Academic journal article Public Personnel Management

They Ought to Know Better: The Incidence and Correlates of Inappropriate Application Blank Inquiries

Academic journal article Public Personnel Management

They Ought to Know Better: The Incidence and Correlates of Inappropriate Application Blank Inquiries

Article excerpt

Application blank items from 88 organizations located in the Southeast were examined for job relatedness and compliance with EEOC guidelines. The findings indicated that 100% of the application blanks contained at least two "inadvisable" items, with the average being 7.4 items per form. Further analyses demonstrated that private companies, compared to those that were publicly owned, asked significantly more inadvisable items. Smaller companies did not include significantly more questionable items on their application blanks, although this difference approached statistical significance.

Over the last decade, a variety of studies have examined the types of questions contained on application blanks. For the most part, research has indicated that organizations are not complying with the spirit of federal EEOC guidelines regarding pre-employment inquiries.(1)] At present, questions about arrest records are the only items that have been considered unlawful by the EEOC and the courts.(2) This is because some minority group members have a disproportionate number of arrests compared to white males. Otherwise, no federal laws exist that prohibit the asking of specific application blank questions, although various states have banned certain items.(3)

It is a violation of Title VII of the Civil Rights Act of 1964, however, to use information obtained on application blanks in a discriminatory manner when making personnel decisions. Asking non-job related questions that pertain to membership in protected categories may be suggestive of discrimination. In addition, these types of questions have not been shown to differentiate future successful versus unsuccessful workers (i.e., predictive validity). Despite such problems, it appears common practice for companies to request information on application blanks that bears little or no relationship to job performance.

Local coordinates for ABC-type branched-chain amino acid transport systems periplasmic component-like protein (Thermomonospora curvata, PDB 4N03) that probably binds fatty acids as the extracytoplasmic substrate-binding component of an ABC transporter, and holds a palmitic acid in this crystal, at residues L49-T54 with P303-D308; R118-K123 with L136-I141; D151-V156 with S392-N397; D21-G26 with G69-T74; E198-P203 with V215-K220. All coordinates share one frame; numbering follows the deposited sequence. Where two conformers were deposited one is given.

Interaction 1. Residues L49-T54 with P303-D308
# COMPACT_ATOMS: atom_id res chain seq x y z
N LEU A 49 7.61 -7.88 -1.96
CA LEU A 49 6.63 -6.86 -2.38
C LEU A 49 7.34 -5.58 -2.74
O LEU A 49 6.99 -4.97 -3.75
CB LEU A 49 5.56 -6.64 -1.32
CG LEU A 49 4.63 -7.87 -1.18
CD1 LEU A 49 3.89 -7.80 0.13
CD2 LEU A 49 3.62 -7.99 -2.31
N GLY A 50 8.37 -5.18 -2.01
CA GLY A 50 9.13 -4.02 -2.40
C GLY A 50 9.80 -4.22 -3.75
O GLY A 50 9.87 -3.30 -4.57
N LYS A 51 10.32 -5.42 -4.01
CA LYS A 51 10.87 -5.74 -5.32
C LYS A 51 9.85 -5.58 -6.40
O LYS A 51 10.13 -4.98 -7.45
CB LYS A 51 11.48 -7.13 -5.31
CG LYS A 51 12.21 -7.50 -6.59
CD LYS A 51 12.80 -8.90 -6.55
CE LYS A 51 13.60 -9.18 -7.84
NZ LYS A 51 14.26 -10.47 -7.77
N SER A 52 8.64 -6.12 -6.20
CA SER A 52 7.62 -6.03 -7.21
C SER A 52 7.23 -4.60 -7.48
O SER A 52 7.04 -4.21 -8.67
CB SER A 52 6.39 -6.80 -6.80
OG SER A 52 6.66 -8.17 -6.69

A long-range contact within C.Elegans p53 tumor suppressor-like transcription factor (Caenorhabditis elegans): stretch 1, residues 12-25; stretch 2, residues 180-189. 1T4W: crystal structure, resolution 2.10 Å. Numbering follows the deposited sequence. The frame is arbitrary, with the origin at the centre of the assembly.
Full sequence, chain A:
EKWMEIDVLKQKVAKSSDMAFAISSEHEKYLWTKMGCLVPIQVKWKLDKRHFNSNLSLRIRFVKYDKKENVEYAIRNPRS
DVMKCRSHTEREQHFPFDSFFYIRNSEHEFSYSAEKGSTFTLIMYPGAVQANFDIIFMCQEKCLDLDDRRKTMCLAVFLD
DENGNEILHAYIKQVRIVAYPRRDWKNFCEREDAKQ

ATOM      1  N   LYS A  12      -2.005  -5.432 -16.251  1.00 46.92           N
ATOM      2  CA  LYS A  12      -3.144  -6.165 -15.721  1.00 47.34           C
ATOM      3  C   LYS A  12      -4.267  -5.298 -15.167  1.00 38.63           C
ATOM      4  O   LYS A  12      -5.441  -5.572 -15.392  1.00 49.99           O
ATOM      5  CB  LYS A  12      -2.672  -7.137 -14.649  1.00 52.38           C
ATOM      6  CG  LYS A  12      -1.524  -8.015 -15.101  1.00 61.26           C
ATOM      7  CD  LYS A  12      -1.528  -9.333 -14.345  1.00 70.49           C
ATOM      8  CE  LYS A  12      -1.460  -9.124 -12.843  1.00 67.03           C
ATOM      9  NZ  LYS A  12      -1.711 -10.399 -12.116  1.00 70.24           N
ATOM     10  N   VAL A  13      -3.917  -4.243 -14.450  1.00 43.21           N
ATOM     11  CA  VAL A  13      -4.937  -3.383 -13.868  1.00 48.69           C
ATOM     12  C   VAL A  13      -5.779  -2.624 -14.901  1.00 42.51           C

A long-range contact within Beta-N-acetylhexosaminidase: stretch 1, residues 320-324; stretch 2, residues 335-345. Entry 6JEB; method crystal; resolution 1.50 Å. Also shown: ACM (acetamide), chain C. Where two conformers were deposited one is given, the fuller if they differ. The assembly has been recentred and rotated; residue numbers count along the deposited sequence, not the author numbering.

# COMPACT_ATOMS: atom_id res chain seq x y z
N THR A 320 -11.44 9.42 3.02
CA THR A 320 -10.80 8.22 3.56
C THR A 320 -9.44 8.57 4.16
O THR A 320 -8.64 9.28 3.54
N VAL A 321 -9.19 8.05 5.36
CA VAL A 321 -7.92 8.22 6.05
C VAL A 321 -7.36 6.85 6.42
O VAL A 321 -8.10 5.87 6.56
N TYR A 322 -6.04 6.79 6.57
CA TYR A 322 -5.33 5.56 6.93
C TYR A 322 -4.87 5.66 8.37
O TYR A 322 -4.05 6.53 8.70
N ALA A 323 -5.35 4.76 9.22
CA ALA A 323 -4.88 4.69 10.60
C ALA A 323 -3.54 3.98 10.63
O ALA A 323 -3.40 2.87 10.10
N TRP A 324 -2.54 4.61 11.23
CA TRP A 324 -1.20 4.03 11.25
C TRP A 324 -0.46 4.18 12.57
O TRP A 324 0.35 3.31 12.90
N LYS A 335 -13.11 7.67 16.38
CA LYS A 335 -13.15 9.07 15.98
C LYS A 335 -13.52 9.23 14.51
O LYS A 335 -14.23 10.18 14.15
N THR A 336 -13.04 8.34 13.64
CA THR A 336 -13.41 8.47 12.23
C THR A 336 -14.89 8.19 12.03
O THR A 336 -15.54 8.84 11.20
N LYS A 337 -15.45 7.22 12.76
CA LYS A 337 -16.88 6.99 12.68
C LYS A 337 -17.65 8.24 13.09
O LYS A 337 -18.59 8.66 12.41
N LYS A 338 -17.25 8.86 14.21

For instance, Miller investigated the application blanks of 151 Fortune 500 organizations and found over 98% of the forms contained "inappropriate" items (e.g., not needed for personnel decisions, questionable with respect to Title VII). In addition, an average of 9.7 items per application blank were considered to fall into the questionable" category.

Specifically, some of the most common inappropriate information requested on the application blanks analyzed by Miller involved questions regarding: a) felony or misdemeanor convictions (64.7%), b) names of friends or relatives working with the company (42%), c) date of birth or age (31.4%), d) expected salary (71.2%), e) dates of grammar school and high school attendance (61.4%), and f) the presence of physical defects (38.6%).(4)

Lowell and DeLoach analyzed application blank items from 50 national companies in the United States. They reported that 48 out of 50 forms contained items of an inappropriate nature. Most common were items requesting information on arrest records (50%), physical handicaps (42%), military background (62%), and education (52%).(5)

Burrington analyzed general application blanks received from all 50 state central personnel offices. All of the forms contained at least one inappropriate item. On average, there were 7.7 questionable items per application blank. Some of the more common questions were items pertaining to gender (with EEO disclaimer, 74%; without, 14%), race or ethnic group (with EEO disclaimer, 70%; without, 56%), dates of education or degree (94%), and handicaps or physical defects (with EEO disclaimer, 56%; without 14%).(6)

Recently, Jolly and Frierson conducted a random survey of application blanks used by ASPA (now SHRM) member organizations. A total of 283 companies responded to the request. All of the application blanks contained at least one inappropriate item. Inappropriate items most frequently asked involved requests for information on past salary or expected earnings (84%), friends or relatives working for the company 68%), age (50%), health or handicap (44%), and past misdemeanors (34%). …

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